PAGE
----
BFOIT - Introduction to Computer Programming

Appendix A (Jargon)

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A variable, in a computer program, is a container used to hold values.  Variables have names, identifiers, and programming-language-dependent attributes. 

The first kind of variables discussed in these lessons are inputs.  Inputs, a.k.a. parameters, to Logo procedures and Java methods provide the power to describe a process (a set of steps) that does different things, depending on the argument(s) provided when the method or procedure is invoked.

All variables have an attribute called scope.  What this means is where in your program's source code the variable may be accessed.  As an example, inputs may only be referenced inside of the method/procedure they are defined in.

In Java, variables have a specific type attribute, e.g., int, boolean, a class identifier, etc...  What you can do with the variable depends upon this type.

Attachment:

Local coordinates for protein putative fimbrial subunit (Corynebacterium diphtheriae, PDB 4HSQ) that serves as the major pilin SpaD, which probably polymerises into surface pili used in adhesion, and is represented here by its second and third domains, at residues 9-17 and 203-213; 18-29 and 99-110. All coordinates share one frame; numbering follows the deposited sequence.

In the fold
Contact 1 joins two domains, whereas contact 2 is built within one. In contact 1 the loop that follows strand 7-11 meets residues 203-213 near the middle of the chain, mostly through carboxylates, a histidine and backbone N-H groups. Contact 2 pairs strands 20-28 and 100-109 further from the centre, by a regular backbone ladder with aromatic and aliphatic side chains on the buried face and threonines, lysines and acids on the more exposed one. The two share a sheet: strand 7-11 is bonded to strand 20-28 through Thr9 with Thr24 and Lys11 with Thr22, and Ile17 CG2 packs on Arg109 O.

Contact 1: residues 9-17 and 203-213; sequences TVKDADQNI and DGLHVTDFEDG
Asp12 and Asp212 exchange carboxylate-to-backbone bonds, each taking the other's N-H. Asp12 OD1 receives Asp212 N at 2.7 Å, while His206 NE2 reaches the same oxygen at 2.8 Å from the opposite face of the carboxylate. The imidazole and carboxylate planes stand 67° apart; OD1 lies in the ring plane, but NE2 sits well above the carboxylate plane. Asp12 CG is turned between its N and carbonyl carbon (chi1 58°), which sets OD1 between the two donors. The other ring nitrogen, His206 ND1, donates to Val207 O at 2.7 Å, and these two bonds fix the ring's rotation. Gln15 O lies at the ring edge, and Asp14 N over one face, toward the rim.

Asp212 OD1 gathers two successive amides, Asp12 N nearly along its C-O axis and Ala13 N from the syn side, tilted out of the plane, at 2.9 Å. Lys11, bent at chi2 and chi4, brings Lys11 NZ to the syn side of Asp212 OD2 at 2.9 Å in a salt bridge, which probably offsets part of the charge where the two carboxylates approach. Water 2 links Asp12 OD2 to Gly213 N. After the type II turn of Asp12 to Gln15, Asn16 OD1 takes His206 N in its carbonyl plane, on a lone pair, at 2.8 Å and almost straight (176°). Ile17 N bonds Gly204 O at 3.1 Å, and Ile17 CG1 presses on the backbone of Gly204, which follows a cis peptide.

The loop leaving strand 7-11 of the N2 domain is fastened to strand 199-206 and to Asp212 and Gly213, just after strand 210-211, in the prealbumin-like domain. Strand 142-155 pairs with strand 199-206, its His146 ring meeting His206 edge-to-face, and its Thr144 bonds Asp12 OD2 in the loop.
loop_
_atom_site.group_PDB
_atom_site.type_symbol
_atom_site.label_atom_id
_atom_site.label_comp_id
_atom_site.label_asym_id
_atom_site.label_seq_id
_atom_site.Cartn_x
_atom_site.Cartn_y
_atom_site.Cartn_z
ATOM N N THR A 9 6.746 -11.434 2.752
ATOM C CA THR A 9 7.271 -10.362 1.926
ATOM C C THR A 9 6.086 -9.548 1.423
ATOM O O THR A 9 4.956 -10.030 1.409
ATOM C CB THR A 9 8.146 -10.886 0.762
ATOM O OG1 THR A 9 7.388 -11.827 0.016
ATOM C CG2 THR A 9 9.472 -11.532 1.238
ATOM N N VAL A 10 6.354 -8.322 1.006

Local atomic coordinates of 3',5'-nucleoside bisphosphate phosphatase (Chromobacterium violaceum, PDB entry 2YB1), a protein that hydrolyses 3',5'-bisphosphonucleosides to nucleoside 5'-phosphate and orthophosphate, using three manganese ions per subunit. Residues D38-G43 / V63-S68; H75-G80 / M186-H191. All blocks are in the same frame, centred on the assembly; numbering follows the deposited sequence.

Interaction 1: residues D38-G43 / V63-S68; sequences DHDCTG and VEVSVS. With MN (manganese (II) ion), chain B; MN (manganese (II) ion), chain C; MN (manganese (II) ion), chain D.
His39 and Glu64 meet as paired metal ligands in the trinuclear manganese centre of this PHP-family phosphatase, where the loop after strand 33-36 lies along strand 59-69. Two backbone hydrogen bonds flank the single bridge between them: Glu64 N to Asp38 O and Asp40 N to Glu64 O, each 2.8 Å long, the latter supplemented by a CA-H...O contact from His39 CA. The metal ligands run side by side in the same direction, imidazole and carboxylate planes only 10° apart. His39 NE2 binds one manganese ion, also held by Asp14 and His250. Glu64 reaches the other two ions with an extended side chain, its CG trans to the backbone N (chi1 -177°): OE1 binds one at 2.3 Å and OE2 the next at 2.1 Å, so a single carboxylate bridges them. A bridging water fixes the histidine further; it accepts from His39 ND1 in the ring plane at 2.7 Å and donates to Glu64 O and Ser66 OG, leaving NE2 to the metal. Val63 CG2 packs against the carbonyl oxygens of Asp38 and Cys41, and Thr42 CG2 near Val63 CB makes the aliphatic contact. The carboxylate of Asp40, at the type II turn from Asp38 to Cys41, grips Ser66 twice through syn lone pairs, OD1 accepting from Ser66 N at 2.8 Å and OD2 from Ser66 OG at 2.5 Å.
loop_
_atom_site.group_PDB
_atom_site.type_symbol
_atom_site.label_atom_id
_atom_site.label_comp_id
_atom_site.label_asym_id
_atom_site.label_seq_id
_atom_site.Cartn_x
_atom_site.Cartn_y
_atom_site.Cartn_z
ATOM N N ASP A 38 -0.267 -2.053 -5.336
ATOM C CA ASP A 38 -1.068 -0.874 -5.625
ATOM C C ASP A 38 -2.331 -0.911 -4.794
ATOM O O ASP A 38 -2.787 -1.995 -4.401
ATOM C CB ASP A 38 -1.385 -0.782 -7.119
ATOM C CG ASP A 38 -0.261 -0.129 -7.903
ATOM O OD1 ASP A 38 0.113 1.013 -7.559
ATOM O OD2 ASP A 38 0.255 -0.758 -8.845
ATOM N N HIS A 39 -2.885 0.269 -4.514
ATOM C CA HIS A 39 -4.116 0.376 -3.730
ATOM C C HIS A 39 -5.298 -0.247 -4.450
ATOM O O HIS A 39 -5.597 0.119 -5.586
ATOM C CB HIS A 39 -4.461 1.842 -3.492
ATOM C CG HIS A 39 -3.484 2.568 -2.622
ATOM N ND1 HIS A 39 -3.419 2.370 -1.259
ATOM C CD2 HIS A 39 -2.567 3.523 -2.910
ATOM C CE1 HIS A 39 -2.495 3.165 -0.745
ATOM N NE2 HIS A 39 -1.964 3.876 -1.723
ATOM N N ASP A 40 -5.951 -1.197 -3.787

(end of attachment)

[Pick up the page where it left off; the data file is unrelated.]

WikipediA has a comprehensive description of a variable in Computer Science.

Java is so particular about everything being of this type or that type that when there is NO type that makes sense, you must specify void as a data type.  Methods must have a specified type when they are defined; it is part of their header.  So, when a method is not going to return anything (it has NO type) the method is declared with void in its header where a valid type identifier would normally go.

Other jargon:  A   B   C   D   E   F  G H  I   J  K  L   M  N  O   P  Q  R   S   T  U  V   W  X Y Z

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